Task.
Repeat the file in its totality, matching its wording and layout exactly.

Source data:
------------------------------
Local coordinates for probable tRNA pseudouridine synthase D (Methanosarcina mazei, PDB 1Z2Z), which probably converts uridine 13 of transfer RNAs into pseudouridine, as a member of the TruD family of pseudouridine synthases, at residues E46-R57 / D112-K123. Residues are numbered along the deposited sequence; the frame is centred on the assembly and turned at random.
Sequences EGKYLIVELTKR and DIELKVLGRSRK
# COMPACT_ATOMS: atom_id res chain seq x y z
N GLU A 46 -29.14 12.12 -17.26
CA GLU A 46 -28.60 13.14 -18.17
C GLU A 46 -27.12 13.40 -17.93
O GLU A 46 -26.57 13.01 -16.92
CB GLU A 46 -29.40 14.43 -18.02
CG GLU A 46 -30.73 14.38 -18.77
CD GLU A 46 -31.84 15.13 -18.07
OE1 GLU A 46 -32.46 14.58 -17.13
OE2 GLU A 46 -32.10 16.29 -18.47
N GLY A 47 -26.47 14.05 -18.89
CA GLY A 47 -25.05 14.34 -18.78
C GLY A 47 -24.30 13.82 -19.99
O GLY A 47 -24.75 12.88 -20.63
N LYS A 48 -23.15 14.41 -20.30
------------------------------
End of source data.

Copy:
Local coordinates for probable tRNA pseudouridine synthase D (Methanosarcina mazei, PDB 1Z2Z), which probably converts uridine 13 of transfer RNAs into pseudouridine, as a member of the TruD family of pseudouridine synthases, at residues E46-R57 / D112-K123. Residues are numbered along the deposited sequence; the frame is centred on the assembly and turned at random.
Sequences EGKYLIVELTKR and DIELKVLGRSRK
# COMPACT_ATOMS: atom_id res chain seq x y z
N GLU A 46 -29.14 12.12 -17.26
CA GLU A 46 -28.60 13.14 -18.17
C GLU A 46 -27.12 13.40 -17.93
O GLU A 46 -26.57 13.01 -16.92
CB GLU A 46 -29.40 14.43 -18.02
CG GLU A 46 -30.73 14.38 -18.77
CD GLU A 46 -31.84 15.13 -18.07
OE1 GLU A 46 -32.46 14.58 -17.13
OE2 GLU A 46 -32.10 16.29 -18.47
N GLY A 47 -26.47 14.05 -18.89
CA GLY A 47 -25.05 14.34 -18.78
C GLY A 47 -24.30 13.82 -19.99
O GLY A 47 -24.75 12.88 -20.63
N LYS A 48 -23.15 14.41 -20.30